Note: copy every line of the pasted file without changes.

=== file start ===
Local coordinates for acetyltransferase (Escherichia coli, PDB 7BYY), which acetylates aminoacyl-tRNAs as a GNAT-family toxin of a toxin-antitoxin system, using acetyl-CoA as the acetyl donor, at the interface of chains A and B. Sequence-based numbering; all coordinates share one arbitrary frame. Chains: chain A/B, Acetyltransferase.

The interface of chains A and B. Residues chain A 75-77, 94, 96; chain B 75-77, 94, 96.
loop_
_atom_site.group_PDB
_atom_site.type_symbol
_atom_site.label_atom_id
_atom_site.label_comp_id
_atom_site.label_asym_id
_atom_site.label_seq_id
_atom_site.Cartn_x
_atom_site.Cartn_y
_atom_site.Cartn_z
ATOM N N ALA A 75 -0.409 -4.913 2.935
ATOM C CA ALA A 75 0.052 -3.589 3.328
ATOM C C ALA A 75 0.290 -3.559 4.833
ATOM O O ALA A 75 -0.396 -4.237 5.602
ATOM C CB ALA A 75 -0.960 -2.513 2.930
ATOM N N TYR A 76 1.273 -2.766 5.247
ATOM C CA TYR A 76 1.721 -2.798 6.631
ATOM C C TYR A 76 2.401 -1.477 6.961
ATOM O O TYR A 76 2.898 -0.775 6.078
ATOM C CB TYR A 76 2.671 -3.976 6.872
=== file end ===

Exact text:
Local coordinates for acetyltransferase (Escherichia coli, PDB 7BYY), which acetylates aminoacyl-tRNAs as a GNAT-family toxin of a toxin-antitoxin system, using acetyl-CoA as the acetyl donor, at the interface of chains A and B. Sequence-based numbering; all coordinates share one arbitrary frame. Chains: chain A/B, Acetyltransferase.

The interface of chains A and B. Residues chain A 75-77, 94, 96; chain B 75-77, 94, 96.
loop_
_atom_site.group_PDB
_atom_site.type_symbol
_atom_site.label_atom_id
_atom_site.label_comp_id
_atom_site.label_asym_id
_atom_site.label_seq_id
_atom_site.Cartn_x
_atom_site.Cartn_y
_atom_site.Cartn_z
ATOM N N ALA A 75 -0.409 -4.913 2.935
ATOM C CA ALA A 75 0.052 -3.589 3.328
ATOM C C ALA A 75 0.290 -3.559 4.833
ATOM O O ALA A 75 -0.396 -4.237 5.602
ATOM C CB ALA A 75 -0.960 -2.513 2.930
ATOM N N TYR A 76 1.273 -2.766 5.247
ATOM C CA TYR A 76 1.721 -2.798 6.631
ATOM C C TYR A 76 2.401 -1.477 6.961
ATOM O O TYR A 76 2.898 -0.775 6.078
ATOM C CB TYR A 76 2.671 -3.976 6.872